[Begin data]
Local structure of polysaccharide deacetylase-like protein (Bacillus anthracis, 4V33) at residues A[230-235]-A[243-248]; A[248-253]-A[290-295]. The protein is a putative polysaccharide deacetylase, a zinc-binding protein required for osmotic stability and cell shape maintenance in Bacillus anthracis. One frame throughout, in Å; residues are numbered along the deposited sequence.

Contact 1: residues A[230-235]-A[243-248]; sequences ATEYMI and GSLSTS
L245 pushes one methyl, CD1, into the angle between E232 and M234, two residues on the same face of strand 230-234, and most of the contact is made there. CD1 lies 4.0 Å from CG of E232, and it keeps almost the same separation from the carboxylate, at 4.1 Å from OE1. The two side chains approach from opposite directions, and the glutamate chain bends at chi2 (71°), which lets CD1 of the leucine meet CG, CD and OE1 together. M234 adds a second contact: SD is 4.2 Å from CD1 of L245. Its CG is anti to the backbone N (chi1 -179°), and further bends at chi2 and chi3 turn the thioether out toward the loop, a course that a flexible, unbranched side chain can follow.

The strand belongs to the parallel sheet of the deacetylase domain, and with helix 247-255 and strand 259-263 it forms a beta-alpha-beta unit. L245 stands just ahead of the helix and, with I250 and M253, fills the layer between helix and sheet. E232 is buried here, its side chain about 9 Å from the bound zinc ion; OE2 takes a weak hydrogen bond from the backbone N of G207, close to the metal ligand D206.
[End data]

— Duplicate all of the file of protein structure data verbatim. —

Local structure of polysaccharide deacetylase-like protein (Bacillus anthracis, 4V33) at residues A[230-235]-A[243-248]; A[248-253]-A[290-295]. The protein is a putative polysaccharide deacetylase, a zinc-binding protein required for osmotic stability and cell shape maintenance in Bacillus anthracis. One frame throughout, in Å; residues are numbered along the deposited sequence.

Contact 1: residues A[230-235]-A[243-248]; sequences ATEYMI and GSLSTS
L245 pushes one methyl, CD1, into the angle between E232 and M234, two residues on the same face of strand 230-234, and most of the contact is made there. CD1 lies 4.0 Å from CG of E232, and it keeps almost the same separation from the carboxylate, at 4.1 Å from OE1. The two side chains approach from opposite directions, and the glutamate chain bends at chi2 (71°), which lets CD1 of the leucine meet CG, CD and OE1 together. M234 adds a second contact: SD is 4.2 Å from CD1 of L245. Its CG is anti to the backbone N (chi1 -179°), and further bends at chi2 and chi3 turn the thioether out toward the loop, a course that a flexible, unbranched side chain can follow.

The strand belongs to the parallel sheet of the deacetylase domain, and with helix 247-255 and strand 259-263 it forms a beta-alpha-beta unit. L245 stands just ahead of the helix and, with I250 and M253, fills the layer between helix and sheet. E232 is buried here, its side chain about 9 Å from the bound zinc ion; OE2 takes a weak hydrogen bond from the backbone N of G207, close to the metal ligand D206.